CRUNCH – 2 So another low number. Yeah. To be honest the rules are pretty soft. I know that is intentional, and for what they are intending to do the rules are the best they could ever be. This is not a hardcore rules system. This is a beer and party system that you have to use your imagination to make it really work. The few rules that there are, are also a little open ended. The game engine relies more on fun than anything else. One thing that this level of crunch is great for, is that it is easy to teach to smalls.

MOD – 4 Yeah you can mod it. With a rules system as soft as this is, you can take five minutes and mold this into just about anything you want. And that is part of the point. This is the factor I rely on when I am trying to teach games to smalls. I can take a game engine like this one and make one or two quick mods and I have a game about little kids, or super heroes, or just about anything else really.

FUN – 5 Gods I so want to break my own rules and take that up to 11… but no… no I just cant. Ok so imagine everything you ever wanted to get away with in school. No really everything… yes even that one… ok that one may be…. OH GODS NO OK OK YOU WIN YOU WIN NOT THAT ANYTHING BUT THAT!!!! Geez… the lunch lady… really? Ok so imagine ALMOST anything you wanted to get away with in school and now you have a place to play it out. All the …wait no… Almost all the things you dreamed of from owning your own hover car, dating whomever, being the smartest in school, or being able to out do the entire football team, and maybe even watching as something like Godzilla stomped all over your school, because you turned the school bully who happened to also be an alien slime monster into it. Simple easy to mod rules and constant encouragement to use your imagination. That is my idea of fun.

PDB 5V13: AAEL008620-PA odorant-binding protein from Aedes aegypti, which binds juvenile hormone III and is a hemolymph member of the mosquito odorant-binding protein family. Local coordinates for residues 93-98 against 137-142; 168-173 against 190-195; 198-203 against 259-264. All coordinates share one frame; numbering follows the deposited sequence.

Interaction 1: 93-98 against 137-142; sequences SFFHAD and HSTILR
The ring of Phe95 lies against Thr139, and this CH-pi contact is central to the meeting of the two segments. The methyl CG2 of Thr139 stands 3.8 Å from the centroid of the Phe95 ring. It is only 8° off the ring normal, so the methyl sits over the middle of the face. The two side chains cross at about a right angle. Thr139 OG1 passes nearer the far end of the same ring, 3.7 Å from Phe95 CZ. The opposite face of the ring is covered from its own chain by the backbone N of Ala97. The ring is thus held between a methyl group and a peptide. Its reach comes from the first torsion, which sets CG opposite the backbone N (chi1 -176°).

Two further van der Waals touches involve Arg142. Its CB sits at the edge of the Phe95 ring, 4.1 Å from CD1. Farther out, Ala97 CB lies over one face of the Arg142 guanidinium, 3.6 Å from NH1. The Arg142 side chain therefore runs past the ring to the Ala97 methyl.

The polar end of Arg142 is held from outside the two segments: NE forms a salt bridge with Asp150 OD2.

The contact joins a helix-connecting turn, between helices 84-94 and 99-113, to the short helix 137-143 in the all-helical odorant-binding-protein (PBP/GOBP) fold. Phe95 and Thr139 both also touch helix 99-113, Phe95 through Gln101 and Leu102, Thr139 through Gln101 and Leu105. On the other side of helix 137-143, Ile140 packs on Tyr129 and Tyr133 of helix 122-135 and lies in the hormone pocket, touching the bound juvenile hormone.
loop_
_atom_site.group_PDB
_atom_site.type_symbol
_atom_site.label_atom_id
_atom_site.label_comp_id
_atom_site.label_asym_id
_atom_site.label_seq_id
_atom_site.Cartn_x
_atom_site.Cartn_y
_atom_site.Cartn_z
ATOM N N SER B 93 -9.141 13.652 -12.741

Overall Score – 13 Not what you might expect from one of my long time favorites, but definitely a fun game.

So if you really want to go out and have your character grow up game to game… No Thank You Evil (did the unboxing today and I like it so far) then into TFOS and then off to college at IOU (GURPS supplement). Then you are ready for the real world… whatever game engine that might be in.

Sorry for the wait to all my readers… or both of them or whatever. Back to it more often… I hope…

Ok now gimme the dice, I gotta see if I can make that inverted immelman  turn on a hover surfboard while going through the drive through window and giving exact change at full speed. Keep gaming folks !



  1. #1 by dantherpgman on February 29, 2016 - 8:57 am

    Ah TFOS. Like you, I never played it for any extended period of time, but I remember having some fun with it. We played a few one-offs in the ole’ basement and we ended up playing it a convention one time as well.

    I don’t remember the “don’t do too well or you’ll get punished” rule but as soon as you mentioned Bonk I smiled to myself.

    It was a fun little system and definitely different than the other stuff out there. Ooh hey speaking of different, you should review Paranoia sometime. Go ahead, tell the world how much you loved fifth edition :p


  2. #2 by Random on March 1, 2016 - 3:30 am

    I am not doing a Paranoia review until I can get my hands on a copy of first edition or second edition again. I have found some partial PDF’s online in file share sites but nothing that is a full copy. With the first three done by WEG and then by Mongoose… fifth edition… sigh…